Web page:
“At BT, my current role is Pan-BT Graduate Programme Manager. Working for a company that is leading in innovation and technology with around 700 Graduates is awe-inspiring. I get to meet brilliant young people who are passionate, eager and keen to take their first steps in the industry.” 


Also, for me personally my job is so important because it plays a huge part in closing skills gaps, meeting future skills demand and recruiting and developing the future lifeblood of the organisation. 

Early Careers is a particular passion of mine. It is your responsibility to design and implement a best in class experience, creating a Graduate/Apprentice end-to-end programme which meets the need of the individuals as well as the future demands of the business, while also ensuring a diverse future talent pipeline. 


Many organisations have either cancelled or placed their Graduate Programmes on hold due to not finding ways to run the Programmes remotely.  How have you managed this?


Firstly, BT made a bold statement early this year because we knew these were unprecedented times. We contacted every Graduate who had been through the recruitment process and told them that we would honor their contracts. This was really reassuring and supportive to the new cohort coming into the business.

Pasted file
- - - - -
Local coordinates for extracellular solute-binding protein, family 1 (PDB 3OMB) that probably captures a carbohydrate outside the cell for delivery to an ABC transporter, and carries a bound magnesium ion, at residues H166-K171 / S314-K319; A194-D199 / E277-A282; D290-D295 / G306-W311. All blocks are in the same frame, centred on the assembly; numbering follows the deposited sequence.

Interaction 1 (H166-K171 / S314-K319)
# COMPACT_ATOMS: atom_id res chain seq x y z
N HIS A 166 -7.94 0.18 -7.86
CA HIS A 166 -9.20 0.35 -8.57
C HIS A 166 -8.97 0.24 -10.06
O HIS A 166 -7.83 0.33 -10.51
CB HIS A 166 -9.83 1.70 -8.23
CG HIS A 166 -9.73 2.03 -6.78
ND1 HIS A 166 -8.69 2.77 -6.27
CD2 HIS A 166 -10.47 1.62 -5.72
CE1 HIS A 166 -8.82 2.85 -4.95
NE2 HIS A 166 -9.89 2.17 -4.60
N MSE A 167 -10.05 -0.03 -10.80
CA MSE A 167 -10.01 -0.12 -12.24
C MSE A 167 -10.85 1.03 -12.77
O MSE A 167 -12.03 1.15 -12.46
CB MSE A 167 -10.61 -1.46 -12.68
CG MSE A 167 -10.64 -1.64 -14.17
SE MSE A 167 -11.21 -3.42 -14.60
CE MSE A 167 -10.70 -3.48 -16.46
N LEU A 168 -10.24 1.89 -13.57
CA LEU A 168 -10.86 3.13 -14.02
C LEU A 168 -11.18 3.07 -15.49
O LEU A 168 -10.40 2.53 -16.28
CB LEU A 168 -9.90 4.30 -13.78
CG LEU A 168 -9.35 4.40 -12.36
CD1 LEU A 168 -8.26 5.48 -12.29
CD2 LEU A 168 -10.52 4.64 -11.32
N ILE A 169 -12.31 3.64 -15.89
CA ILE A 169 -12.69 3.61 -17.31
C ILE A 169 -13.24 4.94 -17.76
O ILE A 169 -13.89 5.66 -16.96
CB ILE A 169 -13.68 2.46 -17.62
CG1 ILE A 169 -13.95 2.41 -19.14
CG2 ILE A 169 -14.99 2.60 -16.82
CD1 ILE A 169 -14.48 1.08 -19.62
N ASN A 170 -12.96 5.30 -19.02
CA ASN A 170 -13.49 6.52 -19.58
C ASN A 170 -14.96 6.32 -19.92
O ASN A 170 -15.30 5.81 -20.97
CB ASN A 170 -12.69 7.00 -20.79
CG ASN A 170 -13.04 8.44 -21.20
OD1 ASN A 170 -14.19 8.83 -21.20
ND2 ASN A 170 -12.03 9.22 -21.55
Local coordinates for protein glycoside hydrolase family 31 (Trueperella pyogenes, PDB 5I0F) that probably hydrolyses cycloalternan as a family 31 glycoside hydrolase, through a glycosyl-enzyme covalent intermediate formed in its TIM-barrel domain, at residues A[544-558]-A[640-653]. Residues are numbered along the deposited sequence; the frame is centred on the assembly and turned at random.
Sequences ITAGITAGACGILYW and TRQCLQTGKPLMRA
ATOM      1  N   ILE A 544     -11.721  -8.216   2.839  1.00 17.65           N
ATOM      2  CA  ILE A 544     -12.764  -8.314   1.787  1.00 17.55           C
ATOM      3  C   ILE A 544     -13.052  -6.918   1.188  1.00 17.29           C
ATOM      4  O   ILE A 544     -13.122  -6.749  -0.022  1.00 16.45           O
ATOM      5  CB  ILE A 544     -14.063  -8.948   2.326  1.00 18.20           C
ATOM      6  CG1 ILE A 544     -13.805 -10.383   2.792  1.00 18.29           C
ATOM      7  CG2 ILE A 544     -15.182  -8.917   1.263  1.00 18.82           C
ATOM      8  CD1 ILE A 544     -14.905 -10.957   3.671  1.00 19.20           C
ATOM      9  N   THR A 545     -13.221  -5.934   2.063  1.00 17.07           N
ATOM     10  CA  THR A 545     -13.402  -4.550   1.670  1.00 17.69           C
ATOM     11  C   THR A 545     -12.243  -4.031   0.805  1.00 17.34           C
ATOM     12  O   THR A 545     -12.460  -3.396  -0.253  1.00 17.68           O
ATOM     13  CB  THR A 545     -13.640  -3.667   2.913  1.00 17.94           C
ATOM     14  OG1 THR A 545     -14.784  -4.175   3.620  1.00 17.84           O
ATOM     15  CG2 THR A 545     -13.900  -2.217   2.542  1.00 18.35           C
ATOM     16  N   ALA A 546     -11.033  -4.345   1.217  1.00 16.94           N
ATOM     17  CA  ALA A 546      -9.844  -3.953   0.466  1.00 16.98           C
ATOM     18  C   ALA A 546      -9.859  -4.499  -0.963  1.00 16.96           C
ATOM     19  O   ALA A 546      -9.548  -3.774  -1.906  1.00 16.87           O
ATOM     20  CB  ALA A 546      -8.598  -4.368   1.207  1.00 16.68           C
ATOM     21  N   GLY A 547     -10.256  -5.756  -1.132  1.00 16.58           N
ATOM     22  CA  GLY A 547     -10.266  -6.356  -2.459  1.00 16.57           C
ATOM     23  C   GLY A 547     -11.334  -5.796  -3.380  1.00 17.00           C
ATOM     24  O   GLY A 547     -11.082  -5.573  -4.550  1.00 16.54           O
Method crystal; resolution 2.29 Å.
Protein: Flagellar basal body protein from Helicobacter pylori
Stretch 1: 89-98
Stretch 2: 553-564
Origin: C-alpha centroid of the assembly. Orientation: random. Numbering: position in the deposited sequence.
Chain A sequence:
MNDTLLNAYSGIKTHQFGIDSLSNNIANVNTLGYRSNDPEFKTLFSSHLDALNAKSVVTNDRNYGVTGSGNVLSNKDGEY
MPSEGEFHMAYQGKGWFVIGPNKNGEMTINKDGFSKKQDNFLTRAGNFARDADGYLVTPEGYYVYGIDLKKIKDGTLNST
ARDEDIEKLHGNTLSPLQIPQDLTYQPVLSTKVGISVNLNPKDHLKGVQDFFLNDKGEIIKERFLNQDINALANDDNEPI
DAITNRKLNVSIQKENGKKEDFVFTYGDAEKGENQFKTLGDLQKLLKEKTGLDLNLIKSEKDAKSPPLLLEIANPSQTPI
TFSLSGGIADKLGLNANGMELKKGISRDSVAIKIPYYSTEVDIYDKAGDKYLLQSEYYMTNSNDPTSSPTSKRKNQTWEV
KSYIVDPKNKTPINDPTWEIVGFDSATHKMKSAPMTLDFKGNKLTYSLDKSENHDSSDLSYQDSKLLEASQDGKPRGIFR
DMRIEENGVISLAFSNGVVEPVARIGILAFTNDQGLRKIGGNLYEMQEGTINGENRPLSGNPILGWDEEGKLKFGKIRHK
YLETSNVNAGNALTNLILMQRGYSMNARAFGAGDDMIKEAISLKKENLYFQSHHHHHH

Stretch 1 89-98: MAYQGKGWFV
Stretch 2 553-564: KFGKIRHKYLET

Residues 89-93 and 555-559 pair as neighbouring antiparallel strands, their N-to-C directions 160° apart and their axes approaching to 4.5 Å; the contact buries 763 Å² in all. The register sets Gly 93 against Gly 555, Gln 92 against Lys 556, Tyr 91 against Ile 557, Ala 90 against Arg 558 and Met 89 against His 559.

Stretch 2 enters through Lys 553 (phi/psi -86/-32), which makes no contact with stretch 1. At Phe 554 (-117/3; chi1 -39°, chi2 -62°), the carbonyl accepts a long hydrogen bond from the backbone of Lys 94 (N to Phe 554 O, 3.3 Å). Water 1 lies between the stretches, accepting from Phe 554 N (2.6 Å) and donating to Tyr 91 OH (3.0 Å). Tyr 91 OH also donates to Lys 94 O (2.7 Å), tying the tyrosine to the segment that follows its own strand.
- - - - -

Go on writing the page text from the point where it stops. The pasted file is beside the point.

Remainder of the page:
“Early Careers play a huge role in the future success of our business, so there was never any doubt we would continue with the Programmes.” 


As a technology business we have the tools, technology and platforms to continue to deliver so switching everything we did physically to virtually was the natural solution. We have learned a lot of lessons and will take these with us into next year to ensure the continued success of our Graduate and Apprentice Programmes.

When we started exploring virtual onboarding it became clear we needed to focus on five key experiences the new starters would have:

1.    Logging into a laptop
2.    Sending an email or message
3.    Joining a MS Teams call
4.    Accessing Workplace
5.    Being able to send a text. 

When we agreed those were the five things that were most important when joining an organisation and getting set up, our teams within Technology and HR worked closely together to prioritise them. 


“That’s ultimately what we focused on; the end-users and how we could make their lives as simple and easy as possible.”